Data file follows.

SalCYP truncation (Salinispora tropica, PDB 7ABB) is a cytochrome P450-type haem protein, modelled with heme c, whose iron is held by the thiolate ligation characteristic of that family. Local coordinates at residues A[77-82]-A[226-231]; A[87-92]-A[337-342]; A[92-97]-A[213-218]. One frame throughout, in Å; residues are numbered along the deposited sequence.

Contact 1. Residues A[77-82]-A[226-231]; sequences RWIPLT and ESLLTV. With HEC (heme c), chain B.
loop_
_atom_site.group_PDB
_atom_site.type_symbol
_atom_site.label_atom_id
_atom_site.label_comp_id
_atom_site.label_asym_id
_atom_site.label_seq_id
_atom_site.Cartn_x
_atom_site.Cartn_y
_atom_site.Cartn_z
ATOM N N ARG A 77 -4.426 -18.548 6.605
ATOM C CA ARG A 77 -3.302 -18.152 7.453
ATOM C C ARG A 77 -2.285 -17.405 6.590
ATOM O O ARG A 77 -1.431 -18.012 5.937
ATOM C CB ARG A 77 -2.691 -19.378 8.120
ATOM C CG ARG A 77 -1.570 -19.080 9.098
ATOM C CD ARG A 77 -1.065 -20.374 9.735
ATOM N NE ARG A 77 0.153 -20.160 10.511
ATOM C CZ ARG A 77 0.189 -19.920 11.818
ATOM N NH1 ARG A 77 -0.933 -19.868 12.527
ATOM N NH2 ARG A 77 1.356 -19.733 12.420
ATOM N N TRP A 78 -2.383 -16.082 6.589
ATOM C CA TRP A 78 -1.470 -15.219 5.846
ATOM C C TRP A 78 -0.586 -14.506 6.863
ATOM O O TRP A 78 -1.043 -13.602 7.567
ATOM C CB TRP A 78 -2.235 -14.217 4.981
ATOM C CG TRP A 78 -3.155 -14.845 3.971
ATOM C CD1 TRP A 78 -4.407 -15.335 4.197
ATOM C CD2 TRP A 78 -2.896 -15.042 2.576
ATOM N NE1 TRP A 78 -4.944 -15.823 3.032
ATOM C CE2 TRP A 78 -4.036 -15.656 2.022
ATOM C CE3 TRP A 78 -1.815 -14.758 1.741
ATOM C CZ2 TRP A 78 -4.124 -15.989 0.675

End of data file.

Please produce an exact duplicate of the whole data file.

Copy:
SalCYP truncation (Salinispora tropica, PDB 7ABB) is a cytochrome P450-type haem protein, modelled with heme c, whose iron is held by the thiolate ligation characteristic of that family. Local coordinates at residues A[77-82]-A[226-231]; A[87-92]-A[337-342]; A[92-97]-A[213-218]. One frame throughout, in Å; residues are numbered along the deposited sequence.

Contact 1. Residues A[77-82]-A[226-231]; sequences RWIPLT and ESLLTV. With HEC (heme c), chain B.
loop_
_atom_site.group_PDB
_atom_site.type_symbol
_atom_site.label_atom_id
_atom_site.label_comp_id
_atom_site.label_asym_id
_atom_site.label_seq_id
_atom_site.Cartn_x
_atom_site.Cartn_y
_atom_site.Cartn_z
ATOM N N ARG A 77 -4.426 -18.548 6.605
ATOM C CA ARG A 77 -3.302 -18.152 7.453
ATOM C C ARG A 77 -2.285 -17.405 6.590
ATOM O O ARG A 77 -1.431 -18.012 5.937
ATOM C CB ARG A 77 -2.691 -19.378 8.120
ATOM C CG ARG A 77 -1.570 -19.080 9.098
ATOM C CD ARG A 77 -1.065 -20.374 9.735
ATOM N NE ARG A 77 0.153 -20.160 10.511
ATOM C CZ ARG A 77 0.189 -19.920 11.818
ATOM N NH1 ARG A 77 -0.933 -19.868 12.527
ATOM N NH2 ARG A 77 1.356 -19.733 12.420
ATOM N N TRP A 78 -2.383 -16.082 6.589
ATOM C CA TRP A 78 -1.470 -15.219 5.846
ATOM C C TRP A 78 -0.586 -14.506 6.863
ATOM O O TRP A 78 -1.043 -13.602 7.567
ATOM C CB TRP A 78 -2.235 -14.217 4.981
ATOM C CG TRP A 78 -3.155 -14.845 3.971
ATOM C CD1 TRP A 78 -4.407 -15.335 4.197
ATOM C CD2 TRP A 78 -2.896 -15.042 2.576
ATOM N NE1 TRP A 78 -4.944 -15.823 3.032
ATOM C CE2 TRP A 78 -4.036 -15.656 2.022
ATOM C CE3 TRP A 78 -1.815 -14.758 1.741
ATOM C CZ2 TRP A 78 -4.124 -15.989 0.675